Monday, June 30, 2008
Starring John Cusack, Anjelica Huston, and Annette Benning (the former two I enjoy), The Grifters had a little bit of star power (not to mention it was produced by Scorcese). I did not have outrageously high hopes, but I did have some hopes that it would be a decent movie. Additionally, it was nominated for four Oscars, including Best Director and Best Screenplay. And on a completely unrelated note, I wanted to like the movie because "grifter" is a term associated with the nineteenth-century American circus (it's sort of like a combination between "graft" and "drifter").
Wow, what a disappointing movie!!!
Cusack, Huston, and Benning are all grifters (con-persons) and they weave a tangled web that eventually destroys everything (and Scorcese's credibility as a producer). There's really odd sexual tension between Huston and Cusack (mother and son) which is seven kinds of vomit-inducing creepy. The plotline(s) are convoluted (the audience never really knows what's going on and if the characters' vague backstories are true) and there isn't a protagonist for which you can truly root. I should've known it was going to suck since sunglasses are prominently featured on the movie poster and 83.7% of all movies with sunglasses on the posters are terrible.
Final Grade: F
Blurb: Do not watch this movie unless you want the cinematic equivalent of having your intestines pulled out through your mouth. If Siskel were still alive, I'd kick him right in the coccyx.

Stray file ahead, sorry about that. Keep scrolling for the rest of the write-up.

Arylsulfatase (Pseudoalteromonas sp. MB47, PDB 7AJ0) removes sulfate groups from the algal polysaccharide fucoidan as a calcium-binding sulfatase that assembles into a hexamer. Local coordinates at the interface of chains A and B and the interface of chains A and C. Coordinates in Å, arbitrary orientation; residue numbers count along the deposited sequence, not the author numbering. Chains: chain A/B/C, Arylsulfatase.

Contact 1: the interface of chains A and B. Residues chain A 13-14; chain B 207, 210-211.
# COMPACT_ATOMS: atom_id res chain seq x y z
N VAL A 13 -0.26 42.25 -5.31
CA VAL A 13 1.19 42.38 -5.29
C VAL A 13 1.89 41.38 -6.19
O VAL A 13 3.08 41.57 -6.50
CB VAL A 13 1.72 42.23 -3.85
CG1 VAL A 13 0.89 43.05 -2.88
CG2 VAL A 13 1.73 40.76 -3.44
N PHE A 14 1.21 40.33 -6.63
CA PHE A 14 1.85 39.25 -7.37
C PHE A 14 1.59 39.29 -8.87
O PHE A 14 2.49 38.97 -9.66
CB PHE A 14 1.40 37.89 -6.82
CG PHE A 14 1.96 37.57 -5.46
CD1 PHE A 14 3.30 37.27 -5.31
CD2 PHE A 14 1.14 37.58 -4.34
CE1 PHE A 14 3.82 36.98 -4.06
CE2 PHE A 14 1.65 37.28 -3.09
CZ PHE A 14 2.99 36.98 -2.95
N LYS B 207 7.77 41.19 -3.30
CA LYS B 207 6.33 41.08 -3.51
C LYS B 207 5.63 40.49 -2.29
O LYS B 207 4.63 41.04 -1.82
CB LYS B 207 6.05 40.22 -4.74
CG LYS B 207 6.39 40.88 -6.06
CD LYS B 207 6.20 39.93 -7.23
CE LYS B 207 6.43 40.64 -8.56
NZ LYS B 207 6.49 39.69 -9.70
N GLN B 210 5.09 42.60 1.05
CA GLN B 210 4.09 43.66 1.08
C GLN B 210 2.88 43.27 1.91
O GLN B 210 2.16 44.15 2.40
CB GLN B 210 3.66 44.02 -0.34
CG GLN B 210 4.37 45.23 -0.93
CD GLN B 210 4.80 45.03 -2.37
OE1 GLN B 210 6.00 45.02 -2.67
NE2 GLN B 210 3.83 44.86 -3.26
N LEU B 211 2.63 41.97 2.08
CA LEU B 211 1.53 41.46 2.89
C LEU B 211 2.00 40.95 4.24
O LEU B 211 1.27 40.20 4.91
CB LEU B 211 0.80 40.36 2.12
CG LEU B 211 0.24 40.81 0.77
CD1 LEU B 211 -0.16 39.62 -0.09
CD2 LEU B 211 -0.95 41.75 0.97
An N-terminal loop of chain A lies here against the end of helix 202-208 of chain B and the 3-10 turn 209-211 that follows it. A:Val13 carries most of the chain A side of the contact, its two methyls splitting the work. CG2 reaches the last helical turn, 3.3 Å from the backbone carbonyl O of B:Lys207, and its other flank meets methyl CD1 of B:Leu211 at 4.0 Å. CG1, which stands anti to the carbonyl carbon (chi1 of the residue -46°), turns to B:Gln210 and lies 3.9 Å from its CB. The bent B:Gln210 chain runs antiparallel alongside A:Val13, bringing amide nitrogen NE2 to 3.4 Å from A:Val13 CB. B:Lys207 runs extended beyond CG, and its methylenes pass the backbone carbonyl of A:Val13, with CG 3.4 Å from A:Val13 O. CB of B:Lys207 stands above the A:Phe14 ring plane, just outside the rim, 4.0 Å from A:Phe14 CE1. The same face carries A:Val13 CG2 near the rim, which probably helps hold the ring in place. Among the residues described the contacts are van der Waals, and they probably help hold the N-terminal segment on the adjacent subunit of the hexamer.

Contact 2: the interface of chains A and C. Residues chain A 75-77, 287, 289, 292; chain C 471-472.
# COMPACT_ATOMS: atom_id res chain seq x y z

Thursday, June 26, 2008
Tuesday, June 24, 2008
This film intrigued me from the first time I saw its trailer because it didn't appear to be a typical chick flick ... and surprise, it's not! Julie Deply and Adam Goldberg have been dating for about 2 years and they're finally going to Paris--where Deply grew up--for a few days after a week in Venice. Goldberg discovers that Paris is the city of lovers, most of which seem to have "known" his girlfriend. Obviously, that causes a bit of strife between the two as trust issues abound.
The great thing about the characters played by Deply and Goldberg is that they feel real, they feel normal, they feel like people I could know (or already do). This doesn't seem to happen in a lot of love-story focussed films, as the hero and the heroine are usually super attractive do-gooders all of the time. Goldberg has been a hit-or-miss actor for me throughout his career (liked him: Saving Private Ryan, A Beautiful Mind, Zodiac, Entourage; disliked him (or the movies): The Hebrew Hammer, Dazed and Confused, EdTV). Deply, on the other hand, was a total wild card. The only thing she's been in that I've seen is Broken Flowers ... and that movie was one of the biggest disappointments I've ever seen (worst [postmodern] ending ever!). Not only did she do an excellent job acting, she also did a great job directing.